We had another quiet weekend, our last for a little while as the next two will be busy. The Gryphon and I watched several movies.
On Saturday, we went to the theater and saw Kung Fu Panda, which I really wanted to see for three reasons: Jack Black, martial arts and pandas. I was not disappointed: the movie was delightful.
Kung Fu Panda is fun for both kids and adults, an animated feature about the efforts of a panda named Po (Jack Black) to realize his destiny as the Dragon Warrior, despite a skeptical Kung Fu master, Shifu (Dustin Hoffman). The animation was well-executed. Even the fight scenes were well-choreographed, considering it was an animated feature. There is plenty of humor, plus a couple touching moments, as well. The movie also boasts a well-constructed story line with some lessons about perseverance and self-acceptance that are good for all ages.
Jack Black was perfectly cast as the lead, Po the Panda. In fact, it sounded at times as if it was written for him, such as the opening lines: "Legend tells of a legendary warrior whose kung fu skills were the stuff of legend. It is said that his enemies would go blind from over-exposure to pure awesomeness!"
An interesting observation about Jack Black: he's a very funny guy, and even though his initial forays into comedy were not so family friendly, such as the MTV series based on his two-member rock band, Tenacious D , he's just as funny working in a PG-rated movie.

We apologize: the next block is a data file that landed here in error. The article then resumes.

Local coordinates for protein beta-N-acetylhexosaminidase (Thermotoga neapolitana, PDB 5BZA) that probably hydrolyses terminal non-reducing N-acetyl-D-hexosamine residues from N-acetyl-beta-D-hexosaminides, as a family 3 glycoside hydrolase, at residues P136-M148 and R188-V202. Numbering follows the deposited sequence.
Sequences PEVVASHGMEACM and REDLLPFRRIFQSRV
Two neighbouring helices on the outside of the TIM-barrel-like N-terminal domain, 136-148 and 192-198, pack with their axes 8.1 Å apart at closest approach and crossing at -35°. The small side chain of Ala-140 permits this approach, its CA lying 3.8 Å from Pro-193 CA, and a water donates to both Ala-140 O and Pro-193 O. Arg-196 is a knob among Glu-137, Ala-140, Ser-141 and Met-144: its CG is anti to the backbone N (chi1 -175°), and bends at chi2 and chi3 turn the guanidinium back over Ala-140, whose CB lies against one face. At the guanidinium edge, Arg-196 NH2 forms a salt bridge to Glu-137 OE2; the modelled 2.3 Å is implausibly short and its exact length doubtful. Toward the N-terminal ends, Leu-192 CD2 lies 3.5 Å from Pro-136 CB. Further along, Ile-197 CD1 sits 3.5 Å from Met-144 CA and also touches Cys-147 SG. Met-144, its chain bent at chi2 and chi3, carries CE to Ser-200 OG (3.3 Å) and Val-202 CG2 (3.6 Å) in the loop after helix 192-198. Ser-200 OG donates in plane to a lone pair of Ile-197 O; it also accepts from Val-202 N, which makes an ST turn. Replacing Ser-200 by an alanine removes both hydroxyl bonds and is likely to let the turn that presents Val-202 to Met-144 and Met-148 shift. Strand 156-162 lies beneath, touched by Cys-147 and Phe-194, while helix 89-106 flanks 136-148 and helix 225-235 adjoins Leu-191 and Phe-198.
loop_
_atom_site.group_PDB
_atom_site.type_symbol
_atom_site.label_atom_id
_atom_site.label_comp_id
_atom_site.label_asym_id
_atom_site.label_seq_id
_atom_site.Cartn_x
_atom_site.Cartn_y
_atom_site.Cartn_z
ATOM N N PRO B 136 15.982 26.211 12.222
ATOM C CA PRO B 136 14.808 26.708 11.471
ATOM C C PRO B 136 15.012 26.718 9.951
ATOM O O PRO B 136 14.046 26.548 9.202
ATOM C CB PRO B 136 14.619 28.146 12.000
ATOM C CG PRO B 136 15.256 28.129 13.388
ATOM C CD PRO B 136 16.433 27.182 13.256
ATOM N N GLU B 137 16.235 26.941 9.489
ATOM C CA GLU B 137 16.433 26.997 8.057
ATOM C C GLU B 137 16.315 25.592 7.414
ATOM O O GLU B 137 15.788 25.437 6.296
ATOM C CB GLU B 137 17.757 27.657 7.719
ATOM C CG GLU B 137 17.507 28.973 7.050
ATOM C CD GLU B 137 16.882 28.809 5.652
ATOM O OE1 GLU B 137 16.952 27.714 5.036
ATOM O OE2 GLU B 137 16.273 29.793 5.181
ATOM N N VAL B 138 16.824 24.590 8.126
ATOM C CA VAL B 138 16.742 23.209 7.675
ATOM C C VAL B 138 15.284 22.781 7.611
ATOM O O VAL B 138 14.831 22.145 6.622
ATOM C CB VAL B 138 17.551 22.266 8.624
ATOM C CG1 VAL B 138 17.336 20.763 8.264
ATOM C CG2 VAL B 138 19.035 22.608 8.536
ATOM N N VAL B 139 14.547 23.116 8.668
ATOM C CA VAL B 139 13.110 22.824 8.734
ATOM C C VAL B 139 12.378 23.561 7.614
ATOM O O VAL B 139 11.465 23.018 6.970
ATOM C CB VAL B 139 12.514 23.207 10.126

So if you love animation, Kung Fu, pandas, or especially Jack Black, run out and see this movie. There is no charge for awesomeness, or attractiveness. (But you'll probably have to pay to get in.)
The next movie was one we'd rented from Blockbuster, L.A. Blues. We watched this Sunday afternoon while our cable was down for an extended period.
This movie is a pared-down independent production, written and directed by Ian Gurvitz, his first film after writing many episodes of Wings, Becker, and one of Frasier, among other TV credits. It stars Kevin Rahm, William Ragsdale, Dave Foley, Sean Maguire, Anthony Michael Hall, Nicholas D'Agosto, Marsha Thomason.
L.A. Blues could easily have been a play. It's set in one main location, a bar owned by gambling addict Bobby Gordon (Kevin Rahm). The movie opens with a gun shot and then somebody being taken away in an ambulance.